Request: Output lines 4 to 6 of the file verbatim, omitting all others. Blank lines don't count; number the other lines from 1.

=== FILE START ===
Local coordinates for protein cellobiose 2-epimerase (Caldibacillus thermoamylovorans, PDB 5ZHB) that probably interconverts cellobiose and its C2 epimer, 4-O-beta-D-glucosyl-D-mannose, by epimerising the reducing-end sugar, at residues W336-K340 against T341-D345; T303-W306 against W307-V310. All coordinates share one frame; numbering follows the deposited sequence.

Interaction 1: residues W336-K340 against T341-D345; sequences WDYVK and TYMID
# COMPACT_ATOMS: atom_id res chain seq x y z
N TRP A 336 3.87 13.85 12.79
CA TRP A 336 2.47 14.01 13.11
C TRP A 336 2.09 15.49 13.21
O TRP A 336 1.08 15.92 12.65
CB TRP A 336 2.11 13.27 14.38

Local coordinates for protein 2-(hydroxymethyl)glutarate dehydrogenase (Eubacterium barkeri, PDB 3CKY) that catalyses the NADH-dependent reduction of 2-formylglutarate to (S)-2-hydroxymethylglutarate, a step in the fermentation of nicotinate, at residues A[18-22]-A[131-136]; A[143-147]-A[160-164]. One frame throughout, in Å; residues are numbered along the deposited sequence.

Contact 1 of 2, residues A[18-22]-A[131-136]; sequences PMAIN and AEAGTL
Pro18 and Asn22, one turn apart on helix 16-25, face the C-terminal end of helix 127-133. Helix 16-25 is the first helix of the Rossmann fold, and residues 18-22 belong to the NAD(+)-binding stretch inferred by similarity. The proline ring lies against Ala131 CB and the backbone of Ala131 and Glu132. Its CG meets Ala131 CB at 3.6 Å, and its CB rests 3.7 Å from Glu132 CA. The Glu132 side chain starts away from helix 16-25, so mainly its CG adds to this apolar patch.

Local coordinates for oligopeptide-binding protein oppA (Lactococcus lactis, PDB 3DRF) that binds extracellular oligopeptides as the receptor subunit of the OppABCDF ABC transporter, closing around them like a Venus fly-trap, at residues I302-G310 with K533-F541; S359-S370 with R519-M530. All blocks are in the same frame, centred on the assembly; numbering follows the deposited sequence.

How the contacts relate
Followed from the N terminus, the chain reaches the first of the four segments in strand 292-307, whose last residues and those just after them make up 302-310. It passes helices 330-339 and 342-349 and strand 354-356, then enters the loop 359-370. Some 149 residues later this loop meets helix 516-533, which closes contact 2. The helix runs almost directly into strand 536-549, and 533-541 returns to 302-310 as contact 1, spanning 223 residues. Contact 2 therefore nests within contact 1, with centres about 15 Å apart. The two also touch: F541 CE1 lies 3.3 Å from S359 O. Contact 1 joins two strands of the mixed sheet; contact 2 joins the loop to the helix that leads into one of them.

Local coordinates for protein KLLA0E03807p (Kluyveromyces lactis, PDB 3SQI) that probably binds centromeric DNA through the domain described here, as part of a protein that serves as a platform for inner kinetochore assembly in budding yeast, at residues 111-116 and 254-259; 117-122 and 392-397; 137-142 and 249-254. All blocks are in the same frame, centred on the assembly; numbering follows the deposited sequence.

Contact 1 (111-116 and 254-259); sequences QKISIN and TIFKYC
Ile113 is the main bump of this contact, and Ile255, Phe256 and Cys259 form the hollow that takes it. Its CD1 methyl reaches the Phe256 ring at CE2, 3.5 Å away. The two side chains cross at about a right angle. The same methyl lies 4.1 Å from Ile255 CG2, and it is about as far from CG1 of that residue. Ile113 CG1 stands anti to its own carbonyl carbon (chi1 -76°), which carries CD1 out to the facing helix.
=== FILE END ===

N TRP A 336 3.87 13.85 12.79
CA TRP A 336 2.47 14.01 13.11
C TRP A 336 2.09 15.49 13.21